Government needs new rules to handle digital information.
For federal agencies to truly make big data a big deal, data governance will be every bit as important as the technology itself.
The U.S. government has always applied governance to its records – policies on who can view them, how they are shared and stored and managed – but for most of its 237-year history, those records were paper-based and relatively manageable in size.
The amount of data the government collects in the digital age is growing exponentially thanks to technology, but without proper governance it's not going to be used anywhere close to optimally, according to John Dvorak, section chief for the Federal Bureau of Investigation's Special Technologies and Applications Division.
Unfortunately, for feds trying to harness big data, governance poses potentially more difficult challenges than either technology or strategy.
"The governance side of things is very difficult," said Dvorak, speaking at a big data conference held in Washington, D.C., on Sept. 26.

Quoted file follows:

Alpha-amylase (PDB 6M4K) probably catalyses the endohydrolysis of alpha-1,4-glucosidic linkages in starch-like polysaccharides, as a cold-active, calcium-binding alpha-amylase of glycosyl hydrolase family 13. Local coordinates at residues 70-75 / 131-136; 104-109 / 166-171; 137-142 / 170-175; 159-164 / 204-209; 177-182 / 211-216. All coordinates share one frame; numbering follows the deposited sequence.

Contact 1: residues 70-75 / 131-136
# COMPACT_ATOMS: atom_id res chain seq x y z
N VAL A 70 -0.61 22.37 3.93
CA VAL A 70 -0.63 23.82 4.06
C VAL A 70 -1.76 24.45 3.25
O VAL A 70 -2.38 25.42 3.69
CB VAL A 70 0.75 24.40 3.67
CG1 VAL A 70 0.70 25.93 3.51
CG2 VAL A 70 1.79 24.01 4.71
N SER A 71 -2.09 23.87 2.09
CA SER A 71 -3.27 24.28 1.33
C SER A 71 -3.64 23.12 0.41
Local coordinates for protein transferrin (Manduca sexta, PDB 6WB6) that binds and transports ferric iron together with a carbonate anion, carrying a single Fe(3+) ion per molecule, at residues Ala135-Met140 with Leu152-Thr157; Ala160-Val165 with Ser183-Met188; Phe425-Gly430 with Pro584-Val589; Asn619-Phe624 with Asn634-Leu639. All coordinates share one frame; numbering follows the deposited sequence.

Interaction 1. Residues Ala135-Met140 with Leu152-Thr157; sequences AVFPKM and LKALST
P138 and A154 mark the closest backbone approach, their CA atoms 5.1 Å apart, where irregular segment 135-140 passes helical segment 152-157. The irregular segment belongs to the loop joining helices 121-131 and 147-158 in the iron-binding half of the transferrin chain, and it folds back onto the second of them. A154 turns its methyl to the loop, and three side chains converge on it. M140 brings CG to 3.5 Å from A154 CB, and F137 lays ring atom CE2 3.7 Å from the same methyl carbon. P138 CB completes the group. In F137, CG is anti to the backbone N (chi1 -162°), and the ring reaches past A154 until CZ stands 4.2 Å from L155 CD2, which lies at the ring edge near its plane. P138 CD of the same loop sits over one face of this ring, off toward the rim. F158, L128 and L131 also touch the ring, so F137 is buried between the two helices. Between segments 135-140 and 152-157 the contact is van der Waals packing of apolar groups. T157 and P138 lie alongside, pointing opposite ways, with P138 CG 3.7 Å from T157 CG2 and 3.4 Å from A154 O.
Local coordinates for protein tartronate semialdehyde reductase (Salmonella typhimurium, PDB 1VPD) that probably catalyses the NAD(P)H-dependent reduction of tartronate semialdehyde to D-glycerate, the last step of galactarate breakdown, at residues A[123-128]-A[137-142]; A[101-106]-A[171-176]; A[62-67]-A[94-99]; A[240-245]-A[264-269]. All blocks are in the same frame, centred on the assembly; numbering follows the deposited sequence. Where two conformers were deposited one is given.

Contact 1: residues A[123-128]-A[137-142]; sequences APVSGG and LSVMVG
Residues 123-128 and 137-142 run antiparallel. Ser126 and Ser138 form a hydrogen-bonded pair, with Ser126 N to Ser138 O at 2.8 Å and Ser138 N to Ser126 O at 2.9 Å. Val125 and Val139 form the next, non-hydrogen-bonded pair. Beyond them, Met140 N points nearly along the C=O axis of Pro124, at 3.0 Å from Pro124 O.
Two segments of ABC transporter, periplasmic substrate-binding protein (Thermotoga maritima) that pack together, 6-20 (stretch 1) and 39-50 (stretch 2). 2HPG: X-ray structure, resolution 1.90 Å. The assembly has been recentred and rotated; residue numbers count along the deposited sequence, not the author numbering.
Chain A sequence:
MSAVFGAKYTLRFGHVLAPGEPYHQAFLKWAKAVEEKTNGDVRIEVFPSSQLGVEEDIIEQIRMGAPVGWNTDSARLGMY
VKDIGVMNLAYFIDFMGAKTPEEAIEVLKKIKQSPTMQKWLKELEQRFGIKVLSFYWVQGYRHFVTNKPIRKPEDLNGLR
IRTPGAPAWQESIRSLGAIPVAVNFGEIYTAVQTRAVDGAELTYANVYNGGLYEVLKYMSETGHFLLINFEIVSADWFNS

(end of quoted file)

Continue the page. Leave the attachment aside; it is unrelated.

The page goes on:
Dvorak alluded to the challenges inherent in the FBI's data-sharing efforts.
On one hand, the agency works with the intelligence community on national security matters, but it also works with law enforcement on various levels. Employees and analysts "wear different hats" daily, and the staggering amount of data available isn't always structured and tagged. The FBI, just like many civilian agencies, is wary about what it shares, even with other feds.
"The hardest part for us is sharing data outside. We want to share more data with people," Dvorak said. "You have to have a governance process that as data is created, it is properly marked. How data is shared and properly marked is all brand new thinking in this world. When we hand data off to [another federal agency], we want to have a mutual agreement on how to protect that data."
Dirk Rankin, chief technology officer for the National Counterterrorism Center, said one of the problems with big data is that it's frequently described quantitatively. Techies use words like "volume" and "velocity" to describe big data, but qualitative descriptions are more beneficial for feds looking to maximize the value they get from big data, he said.
Correlations and key insights made from disparate groups of data within government are not happening as fast as they need to be, and better data governance could improve investment returns.
"My emphasis is on driving value out of the data we have and making it usable to analysts and people paid to make judgments based on that data," Rankin said.
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